Move seen as smart diversification strategy in the migrant market
Bundling of remittance and call minutes will help differentiate Merchantrade
IN a move that one telco consultant calls a “very smart diversification strategy,” Celcom Axiata Bhd is believed to have taken a 20% stake in Merchantrade Asia Sdn Bhd (pic), a leading remittance provider and since 2008, a Mobile Virtual Network Operator (MVNO) with around 500,000 active subscribers at present.
Celcom is said to have paid in the region of between US$6.09 million and US$7.6 million (RM20 million and RM25 million), which actually values Merchantrade lower than what Sumitomo Corp did when it took a 15% stake for RM30 million in early 2009.
However Celcom, as a network provider with comprehensive coverage in Malaysia, brings a lot more value to the table than Sumitomo did.
The deal is a win-win for all three parties. For Sumitomo, the value of its passive investment (it has only one executive in the Merchantrade management team, with two members flying in for quarterly board meetings) will likely go up with eventual higher earnings from Merchantrade.
For Merchantrade, it can now offer much more competitive rates to migrants calling home, while bundling its call rates with its remittance services to create a more compelling value package for migrant workers.
With increased competition in the remittance market, players need to offer value-add services to increase their stickiness with customers. For its remittance business, Merchantrade offers over-the-counter money transfer services, online money transfer (under the brand name ‘e-remit’) and mobile money transfer (under the brand name ‘Doowit’).
The World Bank estimates that in 2012, migrants sent an estimated US$401 billion in remittances to developing countries, a number that is expected to reach US$515 billion by 2015. Over half of the remittances sent to developing countries in 2012 flowed to Asia.
Already competitors note that Merchantrade offers the lowest IDD call rates to a number of foreign countries – in fact, even lower than what Celcom offers its own customers. This is possible as Celcom is likely charging Merchantrade very preferential wholesale rates.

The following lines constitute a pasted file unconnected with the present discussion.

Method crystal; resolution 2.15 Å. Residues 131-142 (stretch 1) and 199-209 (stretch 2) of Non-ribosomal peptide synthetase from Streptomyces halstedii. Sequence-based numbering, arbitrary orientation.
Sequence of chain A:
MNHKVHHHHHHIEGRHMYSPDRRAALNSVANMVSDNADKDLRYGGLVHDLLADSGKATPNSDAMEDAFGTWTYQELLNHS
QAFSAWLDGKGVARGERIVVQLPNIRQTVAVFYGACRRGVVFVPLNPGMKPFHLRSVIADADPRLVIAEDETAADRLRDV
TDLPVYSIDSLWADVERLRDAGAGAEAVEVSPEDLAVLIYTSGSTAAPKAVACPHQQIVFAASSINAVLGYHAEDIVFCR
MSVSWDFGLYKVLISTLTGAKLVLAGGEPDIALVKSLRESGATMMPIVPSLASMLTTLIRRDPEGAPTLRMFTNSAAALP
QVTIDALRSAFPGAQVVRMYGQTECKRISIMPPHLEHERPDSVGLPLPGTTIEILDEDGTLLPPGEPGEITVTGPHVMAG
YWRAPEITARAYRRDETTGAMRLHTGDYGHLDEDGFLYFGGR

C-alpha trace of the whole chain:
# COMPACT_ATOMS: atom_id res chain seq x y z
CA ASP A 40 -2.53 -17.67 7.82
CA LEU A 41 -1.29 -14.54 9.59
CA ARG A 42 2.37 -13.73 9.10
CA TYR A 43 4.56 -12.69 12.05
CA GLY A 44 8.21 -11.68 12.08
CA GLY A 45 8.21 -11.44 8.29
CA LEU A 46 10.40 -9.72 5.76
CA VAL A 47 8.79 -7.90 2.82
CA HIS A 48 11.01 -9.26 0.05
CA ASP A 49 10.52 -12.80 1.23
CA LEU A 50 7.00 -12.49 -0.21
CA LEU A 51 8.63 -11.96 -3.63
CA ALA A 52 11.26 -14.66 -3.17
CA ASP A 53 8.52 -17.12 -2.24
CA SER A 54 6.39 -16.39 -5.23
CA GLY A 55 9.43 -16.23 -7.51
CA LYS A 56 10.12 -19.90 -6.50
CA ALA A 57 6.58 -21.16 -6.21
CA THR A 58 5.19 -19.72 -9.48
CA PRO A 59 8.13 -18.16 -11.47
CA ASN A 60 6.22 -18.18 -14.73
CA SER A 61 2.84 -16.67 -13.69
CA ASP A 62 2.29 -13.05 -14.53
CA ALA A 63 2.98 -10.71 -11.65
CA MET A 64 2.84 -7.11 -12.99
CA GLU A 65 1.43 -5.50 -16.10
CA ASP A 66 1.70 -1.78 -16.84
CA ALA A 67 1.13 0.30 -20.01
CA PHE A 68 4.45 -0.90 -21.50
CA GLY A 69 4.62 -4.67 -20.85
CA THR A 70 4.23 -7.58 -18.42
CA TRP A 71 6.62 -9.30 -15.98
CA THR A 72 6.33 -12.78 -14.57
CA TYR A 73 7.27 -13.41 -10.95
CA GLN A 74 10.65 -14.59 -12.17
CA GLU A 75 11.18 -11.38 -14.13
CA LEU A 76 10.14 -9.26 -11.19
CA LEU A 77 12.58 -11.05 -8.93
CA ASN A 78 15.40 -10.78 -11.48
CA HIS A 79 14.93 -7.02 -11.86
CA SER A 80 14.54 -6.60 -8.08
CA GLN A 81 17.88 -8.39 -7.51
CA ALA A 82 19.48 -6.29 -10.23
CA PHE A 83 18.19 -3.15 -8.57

With this move, Merchantrade can now look to increasing its revenue from the mobile business and not rely on the remittance business – which provides the bulk of its revenue at over 60%, says an executive familiar with its business.
Little wonder that this deal is something Ravi Vamathevan, the cofounder of Merchantrade, has been aiming for since last year, according to one telco executive who has dealt with him.
For Celcom, this allows it to expand its market reach into the migrant market via various brands – from its own suite of SIM packs for the migrant and ethnic groups, to Tune Talk, of which it has a stake 35% … and now Merchantrade.
“While there is the inevitable cannibalisation, ultimately, the wholesale revenue is still captured by Celcom,” one consultant said.
More importantly, the stake in Merchantrade also allows Celcom to eat into its competitors’ market share while acting as a defensive move to new entrants targeting the migrant market.
An executive with a competing telco acknowledges that this is a good move by Celcom to capture a piece of the market where it has been traditionally weak in.
“Its prepaid X-Pax brand has never really appealed to the migrant market. This is the only way for it to enter this market,” said the executive.
In fact, via its stake in Merchantrade, Celcom is even capturing the migrant market at source. Digital News Asia (DNA) understands that, at least for the Bangladesh market, where Merchantrade is especially strong in, it is offering migrant workers coming to Malaysia assimilation courses at its own expense.
The workers however are given a welcome pack after their training which includes a Merchantrade SIM pack and remittance account.
It is interesting to note that Merchantrade has a network of overseas offices in South Asia and South-East Asia that overlaps with some of the markets Axiata is in.
Whether it repeats this same strategy in those markets remains to be seen, but certainly this move by Celcom turns it into a very strong player in the migrant market.
It will need to be as the competition for the migrant market just went up a few notches. The latest to enter is a unit of Indonesia’s Telkomsel Group, Telin Malaysia, which quietly launched its MVNO service on Aug 25 with Maxis Bhd as its network partner.
Telkomsel is Indonesia’s largest mobile operator. In fact, Telkom chief executive officer Arief Yahya came for the launch. Telkom is Telkomsel’s main shareholder along with SingTel.
Incidentally, Merchantrade had actually gone to Maxis first with its intention to capture the migrant worker market as an MVNO in 2007, but Maxis decided to go it alone. Even Tune Talk approached Maxis first also in 2007 before it went to Celcom.
While Celcom has been the catalyst for the MVNO market in Malaysia, in the hyper- price sensitive migrant market, its bet on Merchantrade’s bundled offerings with remittance is an interesting move to break into the market.
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